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Pre-war  shophouses

When George Town is mentioned, Washington D.C. comes to mind. But there is another George Town closer to home in Penang, Malaysia.

Posted by Jennie

Still doesn’t ring a bell? It didn’t for me too until I actually set foot in George Town and was immediately charmed by this compact, quaint, crumbling, hot, hip and bohemian capital of Penang.

A British colony for over 200 years, George Town gets its named from King George of England. The colonial footprint can still be felt in its buildings, street names and  architecture. But more than buildings and monuments, establishing George Town as a port city in 1786  brought an influx of trade from India, China, Portugal and the Middle East. These traders brought with them not only their wares but their traditions, their religion and their cuisine. This unique identity forged over centuries of cross cultural interaction plus the over 4,000 pre World War 2 shophouses has given George Town Unesco World Heritage Status.

George Town is going through a revival of sorts spurned largely by the Unesco listing. Shop houses that were once left to decay are being transformed into restaurants, boutique hotels, bars and cafes. Street art is a big thing in George Town and hip murals painted on crumbling buildings have become an attraction in itself.

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Little Children on a Bicycle by Lithuanian artist Ernest Zacharevic

But perhaps the most amazing thing about George Town is the street food. Penang has always had a reputation as Malaysia’s food capital and George Town confirms it. Again the uniqueness of the cuisine can be traced back to decades of cross cultural interaction. There’s Chinese, Indian, Malaysian and Thai influences in the mish mash of food offered hawker style in all parts of the city.

The iconic Penang Asam Laksa is a tamarind based fish soup that is spicy, pungent and sour. It’s a much beloved local dish with a lot of flavours and takes some getting used to.

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Sometimes called the soup of 100,000 ingredients. Lakh is the Hindi word for 100,000

Char Kaoy Teow, is my favourite noodle dish. It is a delicious mix of shrimps, egg, bean sprouts, Chinese sausage and chives fried with silky Kaoy Teow noodles in a wok over very high heat using pork lard!

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Char Koay Teow, fresh off the wok

Then there’s Nasi Kandar, an Indian meal you can’t find in India because it’s a Malaysian invention. Nasi Kandar is a messy plate with three kinds of gravy, thick, thicker and thickest that you slather your rice in and eat with your hands with either fried chicken, fried fish, lady finger or okra and whatever else is on display. I was told the Malaysians make excellent fried chicken and it’s true.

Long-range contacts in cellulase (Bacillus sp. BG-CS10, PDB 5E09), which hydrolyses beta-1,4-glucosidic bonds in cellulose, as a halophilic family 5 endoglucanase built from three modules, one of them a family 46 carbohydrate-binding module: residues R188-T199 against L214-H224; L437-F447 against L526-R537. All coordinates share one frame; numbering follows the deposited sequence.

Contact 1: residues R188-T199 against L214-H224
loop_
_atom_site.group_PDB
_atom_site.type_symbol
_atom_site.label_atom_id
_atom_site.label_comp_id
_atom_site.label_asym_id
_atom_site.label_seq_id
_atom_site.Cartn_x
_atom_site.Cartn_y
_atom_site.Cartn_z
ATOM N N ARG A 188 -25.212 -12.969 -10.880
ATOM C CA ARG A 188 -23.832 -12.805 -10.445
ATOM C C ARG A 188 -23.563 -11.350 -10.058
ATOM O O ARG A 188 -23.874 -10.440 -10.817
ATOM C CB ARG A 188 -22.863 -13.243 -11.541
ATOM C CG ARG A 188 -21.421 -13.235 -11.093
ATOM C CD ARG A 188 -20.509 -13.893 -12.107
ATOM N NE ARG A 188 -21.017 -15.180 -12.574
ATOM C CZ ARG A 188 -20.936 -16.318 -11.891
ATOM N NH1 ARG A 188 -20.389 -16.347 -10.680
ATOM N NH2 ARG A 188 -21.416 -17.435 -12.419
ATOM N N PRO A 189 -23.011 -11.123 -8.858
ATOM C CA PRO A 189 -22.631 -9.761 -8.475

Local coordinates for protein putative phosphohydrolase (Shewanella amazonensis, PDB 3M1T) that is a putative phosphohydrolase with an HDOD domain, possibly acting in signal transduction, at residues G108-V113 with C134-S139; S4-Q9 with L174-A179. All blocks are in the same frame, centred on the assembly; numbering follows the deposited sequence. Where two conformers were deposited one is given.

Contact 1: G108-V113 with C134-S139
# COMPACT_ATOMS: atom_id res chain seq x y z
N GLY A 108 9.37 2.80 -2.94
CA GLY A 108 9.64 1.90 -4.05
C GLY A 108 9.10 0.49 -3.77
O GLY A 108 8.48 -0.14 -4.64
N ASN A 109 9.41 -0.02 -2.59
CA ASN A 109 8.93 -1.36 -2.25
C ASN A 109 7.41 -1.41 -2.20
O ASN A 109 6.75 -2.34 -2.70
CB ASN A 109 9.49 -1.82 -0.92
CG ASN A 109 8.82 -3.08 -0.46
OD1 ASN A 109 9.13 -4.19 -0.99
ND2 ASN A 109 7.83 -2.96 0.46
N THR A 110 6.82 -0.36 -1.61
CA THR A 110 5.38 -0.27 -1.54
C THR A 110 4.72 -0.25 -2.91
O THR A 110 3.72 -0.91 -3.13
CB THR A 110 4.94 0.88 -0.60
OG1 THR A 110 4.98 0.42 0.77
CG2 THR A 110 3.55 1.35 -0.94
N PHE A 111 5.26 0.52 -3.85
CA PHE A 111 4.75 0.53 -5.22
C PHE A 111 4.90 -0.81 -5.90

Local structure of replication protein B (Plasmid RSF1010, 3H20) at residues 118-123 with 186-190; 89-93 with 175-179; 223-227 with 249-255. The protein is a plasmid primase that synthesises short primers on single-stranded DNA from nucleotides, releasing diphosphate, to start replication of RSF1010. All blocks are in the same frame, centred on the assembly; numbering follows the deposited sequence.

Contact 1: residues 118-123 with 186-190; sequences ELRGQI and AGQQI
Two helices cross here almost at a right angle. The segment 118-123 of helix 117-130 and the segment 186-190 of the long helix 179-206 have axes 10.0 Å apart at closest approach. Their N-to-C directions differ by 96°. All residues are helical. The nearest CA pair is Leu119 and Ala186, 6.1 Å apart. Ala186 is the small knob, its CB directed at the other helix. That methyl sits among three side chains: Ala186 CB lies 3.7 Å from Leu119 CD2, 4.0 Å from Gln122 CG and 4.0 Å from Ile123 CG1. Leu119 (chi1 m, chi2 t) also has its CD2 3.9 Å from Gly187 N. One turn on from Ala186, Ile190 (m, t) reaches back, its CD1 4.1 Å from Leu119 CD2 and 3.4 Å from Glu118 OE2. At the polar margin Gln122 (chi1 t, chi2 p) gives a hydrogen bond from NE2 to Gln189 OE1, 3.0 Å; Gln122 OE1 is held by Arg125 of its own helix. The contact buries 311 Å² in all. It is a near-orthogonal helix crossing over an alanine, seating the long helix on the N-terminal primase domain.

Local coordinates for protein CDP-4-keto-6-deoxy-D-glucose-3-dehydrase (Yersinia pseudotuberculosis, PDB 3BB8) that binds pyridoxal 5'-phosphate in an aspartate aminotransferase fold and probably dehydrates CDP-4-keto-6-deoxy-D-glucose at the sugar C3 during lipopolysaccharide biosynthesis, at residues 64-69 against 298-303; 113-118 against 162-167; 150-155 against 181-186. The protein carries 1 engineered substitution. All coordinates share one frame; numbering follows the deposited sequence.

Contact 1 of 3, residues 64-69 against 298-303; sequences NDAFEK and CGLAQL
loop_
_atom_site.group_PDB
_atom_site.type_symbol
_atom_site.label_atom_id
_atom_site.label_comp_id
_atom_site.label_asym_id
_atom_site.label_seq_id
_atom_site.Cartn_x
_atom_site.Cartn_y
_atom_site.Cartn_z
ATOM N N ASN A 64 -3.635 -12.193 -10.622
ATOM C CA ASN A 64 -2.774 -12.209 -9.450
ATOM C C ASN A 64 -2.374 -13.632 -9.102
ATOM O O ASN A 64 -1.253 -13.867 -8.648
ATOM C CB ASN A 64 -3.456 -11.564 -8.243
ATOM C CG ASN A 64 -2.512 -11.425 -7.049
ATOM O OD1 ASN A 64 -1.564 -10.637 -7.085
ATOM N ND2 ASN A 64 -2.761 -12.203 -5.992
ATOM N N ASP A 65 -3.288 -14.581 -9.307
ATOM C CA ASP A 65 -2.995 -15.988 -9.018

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Nasi Kandar. Pots of gravy that go on your rice. Messy but tasty!

Satay or bbq skewers is grilled while you wait, so what you get are sticks of hot, charred meat fresh off the coals that is absolutely delicious.

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The sweet, smokey aroma of charred marinated meat

There are like a gazillion things to eat and places to eat but if I were to chose a hawker centre, I would chose New Lane. For the variety of food stalls, for the vibe and large seating capacity. Price is not an issue because hawker food in George Town is cheap. An average meal would cost RM8 or less than P100.

How to dress. It is extremely hot and humid until about 5pm, so bring light, cotton clothes or you can always head to Sam’s Batik House and get some loose batik garments. They’re really made for the tropics!

Where to stay. There are tons of places to stay but, to get the full George Town experience ditch the chain hotels and stay in a refurbished shop house. The production team of Curiosity Got the Chef stayed at Spices Boutique Hotel.

We also found a lovely home stay loft on AirBnB where we filmed the show. Both Spices and the homestay are original shophouses renovated for modern living.

I hope you meet Fred who co-manages Spices and Sharon who owns the home stay. They are both lovely Penangites who know their city well and will go the extra mile to make you feel welcome in George Town.